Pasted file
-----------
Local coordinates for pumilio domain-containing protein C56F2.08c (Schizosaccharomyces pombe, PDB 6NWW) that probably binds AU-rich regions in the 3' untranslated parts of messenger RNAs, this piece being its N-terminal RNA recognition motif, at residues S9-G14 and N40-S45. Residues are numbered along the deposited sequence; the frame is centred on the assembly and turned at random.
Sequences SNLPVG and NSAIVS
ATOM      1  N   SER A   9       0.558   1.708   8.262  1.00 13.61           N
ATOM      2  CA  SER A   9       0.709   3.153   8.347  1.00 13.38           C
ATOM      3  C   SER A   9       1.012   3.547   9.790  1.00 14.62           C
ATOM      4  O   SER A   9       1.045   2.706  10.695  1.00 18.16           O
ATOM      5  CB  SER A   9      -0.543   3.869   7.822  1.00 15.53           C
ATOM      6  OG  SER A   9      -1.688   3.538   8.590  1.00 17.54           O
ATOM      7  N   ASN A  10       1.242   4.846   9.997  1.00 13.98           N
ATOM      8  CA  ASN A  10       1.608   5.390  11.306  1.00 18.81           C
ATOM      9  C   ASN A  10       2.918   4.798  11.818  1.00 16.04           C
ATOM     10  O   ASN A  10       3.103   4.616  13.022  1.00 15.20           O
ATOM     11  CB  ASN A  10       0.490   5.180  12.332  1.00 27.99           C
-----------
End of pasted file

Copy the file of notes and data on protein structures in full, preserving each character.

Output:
Local coordinates for pumilio domain-containing protein C56F2.08c (Schizosaccharomyces pombe, PDB 6NWW) that probably binds AU-rich regions in the 3' untranslated parts of messenger RNAs, this piece being its N-terminal RNA recognition motif, at residues S9-G14 and N40-S45. Residues are numbered along the deposited sequence; the frame is centred on the assembly and turned at random.
Sequences SNLPVG and NSAIVS
ATOM      1  N   SER A   9       0.558   1.708   8.262  1.00 13.61           N
ATOM      2  CA  SER A   9       0.709   3.153   8.347  1.00 13.38           C
ATOM      3  C   SER A   9       1.012   3.547   9.790  1.00 14.62           C
ATOM      4  O   SER A   9       1.045   2.706  10.695  1.00 18.16           O
ATOM      5  CB  SER A   9      -0.543   3.869   7.822  1.00 15.53           C
ATOM      6  OG  SER A   9      -1.688   3.538   8.590  1.00 17.54           O
ATOM      7  N   ASN A  10       1.242   4.846   9.997  1.00 13.98           N
ATOM      8  CA  ASN A  10       1.608   5.390  11.306  1.00 18.81           C
ATOM      9  C   ASN A  10       2.918   4.798  11.818  1.00 16.04           C
ATOM     10  O   ASN A  10       3.103   4.616  13.022  1.00 15.20           O
ATOM     11  CB  ASN A  10       0.490   5.180  12.332  1.00 27.99           C